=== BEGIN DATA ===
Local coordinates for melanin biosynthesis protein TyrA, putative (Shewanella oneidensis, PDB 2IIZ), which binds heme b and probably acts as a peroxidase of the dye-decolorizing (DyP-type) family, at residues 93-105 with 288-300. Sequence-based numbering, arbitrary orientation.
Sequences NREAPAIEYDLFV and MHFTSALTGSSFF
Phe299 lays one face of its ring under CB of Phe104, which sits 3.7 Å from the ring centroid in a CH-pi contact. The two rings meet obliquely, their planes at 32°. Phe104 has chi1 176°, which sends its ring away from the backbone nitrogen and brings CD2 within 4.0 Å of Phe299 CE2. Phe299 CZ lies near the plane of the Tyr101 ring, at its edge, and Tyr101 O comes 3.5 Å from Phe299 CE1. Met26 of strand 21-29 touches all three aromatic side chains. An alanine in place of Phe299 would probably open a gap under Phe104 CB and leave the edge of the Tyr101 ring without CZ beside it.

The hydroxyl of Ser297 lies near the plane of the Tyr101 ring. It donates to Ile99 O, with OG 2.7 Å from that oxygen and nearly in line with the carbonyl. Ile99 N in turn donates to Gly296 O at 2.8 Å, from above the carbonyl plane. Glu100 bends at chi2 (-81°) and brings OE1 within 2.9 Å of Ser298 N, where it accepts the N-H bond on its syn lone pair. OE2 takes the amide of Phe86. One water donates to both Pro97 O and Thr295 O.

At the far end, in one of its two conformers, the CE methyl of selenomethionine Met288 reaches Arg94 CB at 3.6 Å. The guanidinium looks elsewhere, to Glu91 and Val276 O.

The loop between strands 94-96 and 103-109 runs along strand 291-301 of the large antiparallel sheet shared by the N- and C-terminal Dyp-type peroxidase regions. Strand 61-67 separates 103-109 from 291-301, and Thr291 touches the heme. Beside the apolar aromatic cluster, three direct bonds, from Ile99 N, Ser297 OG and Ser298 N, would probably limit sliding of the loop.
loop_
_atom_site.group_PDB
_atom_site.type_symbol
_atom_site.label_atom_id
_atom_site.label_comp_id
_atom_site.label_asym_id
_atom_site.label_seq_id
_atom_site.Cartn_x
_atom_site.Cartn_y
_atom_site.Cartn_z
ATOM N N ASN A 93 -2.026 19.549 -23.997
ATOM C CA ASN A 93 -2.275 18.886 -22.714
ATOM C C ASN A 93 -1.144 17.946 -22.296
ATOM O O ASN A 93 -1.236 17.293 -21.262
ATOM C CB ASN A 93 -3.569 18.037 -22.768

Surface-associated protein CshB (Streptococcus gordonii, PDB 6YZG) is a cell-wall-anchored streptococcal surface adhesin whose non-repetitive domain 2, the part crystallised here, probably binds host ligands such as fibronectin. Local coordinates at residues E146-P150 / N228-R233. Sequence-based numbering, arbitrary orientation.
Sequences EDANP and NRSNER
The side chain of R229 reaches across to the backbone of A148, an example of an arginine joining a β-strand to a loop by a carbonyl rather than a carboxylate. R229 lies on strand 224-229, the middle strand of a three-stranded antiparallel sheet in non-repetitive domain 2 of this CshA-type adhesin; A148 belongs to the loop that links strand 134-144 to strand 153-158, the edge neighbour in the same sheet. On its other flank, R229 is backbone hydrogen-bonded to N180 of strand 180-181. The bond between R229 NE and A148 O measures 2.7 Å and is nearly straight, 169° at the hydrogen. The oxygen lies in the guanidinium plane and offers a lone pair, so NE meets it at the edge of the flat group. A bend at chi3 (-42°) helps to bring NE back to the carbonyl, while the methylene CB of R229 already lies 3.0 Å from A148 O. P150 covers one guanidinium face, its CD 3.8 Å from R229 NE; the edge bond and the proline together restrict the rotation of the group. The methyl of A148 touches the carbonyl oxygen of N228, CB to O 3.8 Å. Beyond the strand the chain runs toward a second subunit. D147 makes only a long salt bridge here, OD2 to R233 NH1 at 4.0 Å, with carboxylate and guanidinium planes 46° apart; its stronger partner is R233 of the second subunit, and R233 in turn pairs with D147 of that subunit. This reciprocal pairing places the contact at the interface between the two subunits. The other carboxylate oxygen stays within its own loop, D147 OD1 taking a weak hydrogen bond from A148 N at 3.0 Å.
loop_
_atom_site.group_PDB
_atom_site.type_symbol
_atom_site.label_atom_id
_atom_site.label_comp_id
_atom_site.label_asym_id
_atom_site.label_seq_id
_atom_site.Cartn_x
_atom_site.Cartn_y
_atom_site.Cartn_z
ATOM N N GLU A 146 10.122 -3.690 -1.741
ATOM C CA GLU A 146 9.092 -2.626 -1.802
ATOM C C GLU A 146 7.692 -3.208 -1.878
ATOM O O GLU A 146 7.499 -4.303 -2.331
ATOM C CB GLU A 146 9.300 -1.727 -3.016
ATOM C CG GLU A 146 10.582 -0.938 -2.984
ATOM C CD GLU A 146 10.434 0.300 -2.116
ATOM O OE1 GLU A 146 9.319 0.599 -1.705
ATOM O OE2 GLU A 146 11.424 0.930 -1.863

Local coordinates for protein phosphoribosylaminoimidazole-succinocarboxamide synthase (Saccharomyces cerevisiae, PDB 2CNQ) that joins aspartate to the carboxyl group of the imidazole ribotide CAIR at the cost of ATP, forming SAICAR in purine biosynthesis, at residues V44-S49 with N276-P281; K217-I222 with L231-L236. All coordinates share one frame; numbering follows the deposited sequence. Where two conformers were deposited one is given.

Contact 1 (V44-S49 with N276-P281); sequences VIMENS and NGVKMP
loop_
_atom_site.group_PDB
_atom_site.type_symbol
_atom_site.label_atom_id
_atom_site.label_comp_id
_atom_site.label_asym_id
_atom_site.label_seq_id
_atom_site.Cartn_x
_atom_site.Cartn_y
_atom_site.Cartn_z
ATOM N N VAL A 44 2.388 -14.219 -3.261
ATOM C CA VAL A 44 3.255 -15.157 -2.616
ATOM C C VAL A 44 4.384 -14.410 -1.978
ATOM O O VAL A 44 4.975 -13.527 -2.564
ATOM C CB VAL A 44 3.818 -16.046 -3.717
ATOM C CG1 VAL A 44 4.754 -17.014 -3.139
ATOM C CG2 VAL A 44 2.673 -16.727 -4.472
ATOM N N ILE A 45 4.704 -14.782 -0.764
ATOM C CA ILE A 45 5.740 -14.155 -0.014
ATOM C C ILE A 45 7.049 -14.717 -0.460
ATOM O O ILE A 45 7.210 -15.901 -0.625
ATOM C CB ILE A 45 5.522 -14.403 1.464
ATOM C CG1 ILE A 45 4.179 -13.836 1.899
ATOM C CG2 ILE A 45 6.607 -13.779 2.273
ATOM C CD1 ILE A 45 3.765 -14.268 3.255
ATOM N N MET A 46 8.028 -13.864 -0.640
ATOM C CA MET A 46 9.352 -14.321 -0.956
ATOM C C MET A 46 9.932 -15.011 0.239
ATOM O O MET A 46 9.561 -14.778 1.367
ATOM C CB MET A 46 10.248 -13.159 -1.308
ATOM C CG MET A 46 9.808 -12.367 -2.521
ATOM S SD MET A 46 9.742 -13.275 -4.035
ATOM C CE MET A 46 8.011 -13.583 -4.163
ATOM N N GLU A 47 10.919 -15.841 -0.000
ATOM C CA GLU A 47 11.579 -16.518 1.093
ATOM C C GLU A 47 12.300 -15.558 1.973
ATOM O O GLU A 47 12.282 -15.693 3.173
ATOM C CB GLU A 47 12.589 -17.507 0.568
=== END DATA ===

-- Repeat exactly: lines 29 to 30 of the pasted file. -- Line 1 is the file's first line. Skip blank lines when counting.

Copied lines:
_atom_site.label_comp_id
_atom_site.label_asym_id